These substances cannot be broken down by our own digestive enzymes, but can be broken down by many microorganisms in the intestine. In the process, some of these industrious organisms produce valuable so-called short-chain fatty acids (SCFA) such as acetate, propionate and especially butyrate, which serve as an essential energy source for both our intestinal mucosal cells and many beneficial bacteria. This increases diversity, intestinal mucus production and strengthens the intestinal barrier overall (see graphic). These super-substances are also partly absorbed into the blood and distributed throughout the body, where they play a key role in metabolism and can exert numerous protective functions. They also play a role in chronic diseases such as diabetes mellitus type 2, fatty liver, high blood pressure, obesity and many more. Therefore, dietary fibres are definitely not ballast, but rather an intestinal elixir. Especially the water-soluble dietary fibres (often called prebiotics) are a treat for the friendly gut bacteria. Above all, they stimulate the growth of lactobacilli and bifidobacteria. This means that strains of bacteria that cause illness, such as clostridia and Escherichia coli, have less chance of spreading in the intestine. Particularly effective dietary fibres are contained in:

  • Apples

  • Berries

  • Carrots (pectin)

  • Legumes

  • Asparagus

  • Parsnip

  • Onions

  • Garlic

  • Leeks

  • Artichokes

  • Chicory (inulin, fructo-oligosaccharides, galacto-oligosaccharides)

  • Barley and oats (beta-glucan)

  • Linseed

  • Psyllium husks

  • Cooled starch-rich foods, such as potatoes, pasta, rice (resistant starch)

It was recently discovered that frequent consumption of oats can increase the presence of the bacterium Akkermancia muciniphila. This bacterium is able to stabilise the mucus layer in the intestine and thus contributes significantly to (intestinal) health. In overweight people in particular, the proportion of this type of bacteria is often significantly reduced, which can result in an increase in the permeability of the intestinal barrier (often referred to as “leaky gut”). On the one hand, this allows even more calories to be absorbed and, on the other, promotes chronic diseases. By restoring a favourable intestinal balance with regular consumption of oats (oat flakes, oat bran), it is conceivable that this disturbed metabolic situation can improve again and support weight reduction. (6)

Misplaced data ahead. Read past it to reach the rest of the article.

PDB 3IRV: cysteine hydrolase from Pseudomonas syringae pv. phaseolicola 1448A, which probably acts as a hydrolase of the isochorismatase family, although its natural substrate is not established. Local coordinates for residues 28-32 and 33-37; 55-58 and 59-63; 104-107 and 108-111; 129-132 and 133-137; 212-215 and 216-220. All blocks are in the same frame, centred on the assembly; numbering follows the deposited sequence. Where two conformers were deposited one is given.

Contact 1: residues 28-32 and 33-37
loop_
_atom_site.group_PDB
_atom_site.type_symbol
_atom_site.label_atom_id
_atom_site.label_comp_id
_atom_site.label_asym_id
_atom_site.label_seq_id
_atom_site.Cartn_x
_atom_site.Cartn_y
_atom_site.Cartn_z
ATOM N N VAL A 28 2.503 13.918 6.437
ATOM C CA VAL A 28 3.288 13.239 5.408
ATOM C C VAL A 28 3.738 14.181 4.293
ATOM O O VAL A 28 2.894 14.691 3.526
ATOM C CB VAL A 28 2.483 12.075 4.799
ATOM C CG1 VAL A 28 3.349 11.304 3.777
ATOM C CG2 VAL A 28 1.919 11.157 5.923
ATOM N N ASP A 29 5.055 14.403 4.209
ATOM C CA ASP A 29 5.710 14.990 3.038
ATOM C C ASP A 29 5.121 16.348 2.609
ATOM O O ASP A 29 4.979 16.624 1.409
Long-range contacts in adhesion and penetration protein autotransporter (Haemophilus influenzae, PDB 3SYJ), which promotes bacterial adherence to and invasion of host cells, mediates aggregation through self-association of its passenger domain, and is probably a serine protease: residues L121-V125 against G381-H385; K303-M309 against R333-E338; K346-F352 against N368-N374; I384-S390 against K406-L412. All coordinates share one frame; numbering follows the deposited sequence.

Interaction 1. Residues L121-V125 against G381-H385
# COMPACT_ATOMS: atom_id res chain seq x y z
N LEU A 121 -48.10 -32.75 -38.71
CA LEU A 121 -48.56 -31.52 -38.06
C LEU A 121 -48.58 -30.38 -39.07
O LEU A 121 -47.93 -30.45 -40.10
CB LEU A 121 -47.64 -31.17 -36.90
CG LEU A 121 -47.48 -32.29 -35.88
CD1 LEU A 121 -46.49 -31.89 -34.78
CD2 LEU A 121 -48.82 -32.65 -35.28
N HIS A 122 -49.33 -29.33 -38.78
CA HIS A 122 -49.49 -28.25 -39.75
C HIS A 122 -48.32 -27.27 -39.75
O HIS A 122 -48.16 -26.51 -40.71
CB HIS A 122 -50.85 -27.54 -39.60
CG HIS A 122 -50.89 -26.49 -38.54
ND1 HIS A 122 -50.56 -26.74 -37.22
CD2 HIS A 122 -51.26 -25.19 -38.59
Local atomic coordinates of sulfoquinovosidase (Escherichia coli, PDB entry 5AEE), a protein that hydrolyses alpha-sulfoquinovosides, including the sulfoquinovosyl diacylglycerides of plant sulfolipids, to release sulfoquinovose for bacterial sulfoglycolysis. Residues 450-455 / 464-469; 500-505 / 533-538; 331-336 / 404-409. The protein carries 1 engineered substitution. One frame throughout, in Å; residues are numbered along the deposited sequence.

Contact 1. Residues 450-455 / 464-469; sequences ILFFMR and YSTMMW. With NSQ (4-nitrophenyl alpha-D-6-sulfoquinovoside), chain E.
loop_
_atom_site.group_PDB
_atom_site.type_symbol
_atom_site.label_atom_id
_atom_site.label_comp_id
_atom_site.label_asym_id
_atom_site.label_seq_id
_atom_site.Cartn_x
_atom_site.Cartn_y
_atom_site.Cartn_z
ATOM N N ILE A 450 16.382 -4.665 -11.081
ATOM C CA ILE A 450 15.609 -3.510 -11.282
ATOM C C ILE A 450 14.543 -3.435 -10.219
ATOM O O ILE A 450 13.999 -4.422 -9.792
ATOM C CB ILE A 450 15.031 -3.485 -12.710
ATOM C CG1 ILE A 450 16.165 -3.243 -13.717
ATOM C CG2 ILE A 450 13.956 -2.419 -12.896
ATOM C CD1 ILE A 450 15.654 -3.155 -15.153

Fermented dairy products

A regular consumption of fermented dairy products (e.g. yoghurt, buttermilk, sour milk and kefir) is also part of a gut-friendly diet. The active bacterial cultures and fermentation by-products they contain promote the growth of beneficial bacterial species such as lactobacilli and bifidobacteria. In addition, eating yoghurt can potentially protect against disease-causing strains of bacteria such as Bacteroides fragilis and Salmonella typhi. (7)


Other gut-friendly food ingredients include polyphenols. This is a group of secondary plant substances. Polyphenols have direct antibiotic effects on pathogenic germs. Not only that, they also provide good food for health-promoting bacteria, especially bifidobacteria and lactobacilli as well as Akkermancia muciniphila. They have prebiotic effects, so to speak. Extremely clever! (8)

Anthocyanins – a subgroup of polyphenols – have almost therapeutic effects. Regular consumption of berries makes for a strong intestinal barrier! Mainly through an increase in Akkermancia. muciniphila, increased production of short-chain fatty acids and tight-junction proteins. These are closure mechanisms of the intestinal cells and ensure that the exchange of substances between the intestine and the blood functions optimally. A reduction of these tight junctions would lead to an undesired increase in intestinal permeability and thus to “leaky gut” (see graphic). In addition, anthocyanins can favourably influence the ratio of Firmicutes (decrease) to Bacteroidetes (increase), so that weight reduction may be facilitated. (9)

Anthocyanins give the red-purple-blue or blue-black colouring in plants and are therefore mainly found in the following fruits and vegetables:

  • Berries (elderberries, chokeberries, blackberries, blueberries)

  • Cherries

  • Red cabbage

  • Peel of red grapes

  • Plums

  • Aubergines